Colon cancer is cancer of the large intestine, which is the lower portion of the digestive system. In most cases, colon cancer begins as benign or precancerous clumps of cells called polyps, and over time, those polyps can become cancerous. Unfortunately, a direct cause of colon cancer is not yet clear; however, there are several risk factors including age, family history, inherited syndromes, diet, and lifestyle that do increase your chances of developing colon cancer. It is recommended that people with an average risk of colon cancer begin screenings at age 50.
The importance of a colonoscopy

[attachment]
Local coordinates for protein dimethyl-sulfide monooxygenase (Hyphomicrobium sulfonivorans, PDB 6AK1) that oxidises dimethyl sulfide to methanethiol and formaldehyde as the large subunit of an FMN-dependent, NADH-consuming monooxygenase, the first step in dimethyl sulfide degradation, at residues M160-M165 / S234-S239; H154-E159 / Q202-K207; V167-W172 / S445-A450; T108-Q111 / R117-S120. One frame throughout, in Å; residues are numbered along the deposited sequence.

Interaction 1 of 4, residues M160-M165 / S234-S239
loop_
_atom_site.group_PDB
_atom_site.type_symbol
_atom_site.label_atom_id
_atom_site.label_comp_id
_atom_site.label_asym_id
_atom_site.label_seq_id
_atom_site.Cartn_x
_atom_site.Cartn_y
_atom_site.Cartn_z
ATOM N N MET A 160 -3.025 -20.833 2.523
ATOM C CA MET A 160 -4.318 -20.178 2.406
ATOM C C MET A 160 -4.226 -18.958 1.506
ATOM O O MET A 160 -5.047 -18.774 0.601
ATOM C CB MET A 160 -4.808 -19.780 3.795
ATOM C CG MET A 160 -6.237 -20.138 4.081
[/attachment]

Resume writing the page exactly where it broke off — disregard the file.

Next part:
A colonoscopy allows a doctor to look for polyps, which are small growths in the colon that can become cancerous, and other signs of cancer. If your doctor finds a polyp, tumor, or an abnormality, he or she will remove the tissue for a biopsy.
Colonoscopies are recommended to begin at age 50, unless specified by a doctor. If no abnormalities are found, you can go up to 10 years without another colonoscopy.
Symptoms of Colon Cancer
- Change in bowel habits
- Rectal bleeding or blood in stool
- Persistent abdominal discomfort
- The sensation that your bowels will not empty completely
- Fatigue and muscle weakness
- Unexplained weight loss